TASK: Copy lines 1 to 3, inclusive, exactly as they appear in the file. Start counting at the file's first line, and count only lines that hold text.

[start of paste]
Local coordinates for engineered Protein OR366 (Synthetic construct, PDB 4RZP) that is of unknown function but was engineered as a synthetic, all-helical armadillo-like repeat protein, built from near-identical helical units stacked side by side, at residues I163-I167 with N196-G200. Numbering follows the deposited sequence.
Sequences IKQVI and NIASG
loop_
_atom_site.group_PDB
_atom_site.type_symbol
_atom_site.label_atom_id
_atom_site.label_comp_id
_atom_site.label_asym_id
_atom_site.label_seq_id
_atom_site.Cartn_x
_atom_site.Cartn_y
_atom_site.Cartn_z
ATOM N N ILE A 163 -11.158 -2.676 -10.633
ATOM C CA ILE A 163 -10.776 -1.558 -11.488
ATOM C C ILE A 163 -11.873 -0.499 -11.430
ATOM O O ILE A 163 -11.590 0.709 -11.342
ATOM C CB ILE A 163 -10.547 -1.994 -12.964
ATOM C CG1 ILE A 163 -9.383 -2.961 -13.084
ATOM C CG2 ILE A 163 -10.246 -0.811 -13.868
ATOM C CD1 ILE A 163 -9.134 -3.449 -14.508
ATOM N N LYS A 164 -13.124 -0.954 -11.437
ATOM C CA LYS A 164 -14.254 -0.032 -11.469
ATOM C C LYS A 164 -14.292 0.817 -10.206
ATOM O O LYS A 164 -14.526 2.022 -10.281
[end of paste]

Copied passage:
Local coordinates for engineered Protein OR366 (Synthetic construct, PDB 4RZP) that is of unknown function but was engineered as a synthetic, all-helical armadillo-like repeat protein, built from near-identical helical units stacked side by side, at residues I163-I167 with N196-G200. Numbering follows the deposited sequence.
Sequences IKQVI and NIASG
loop_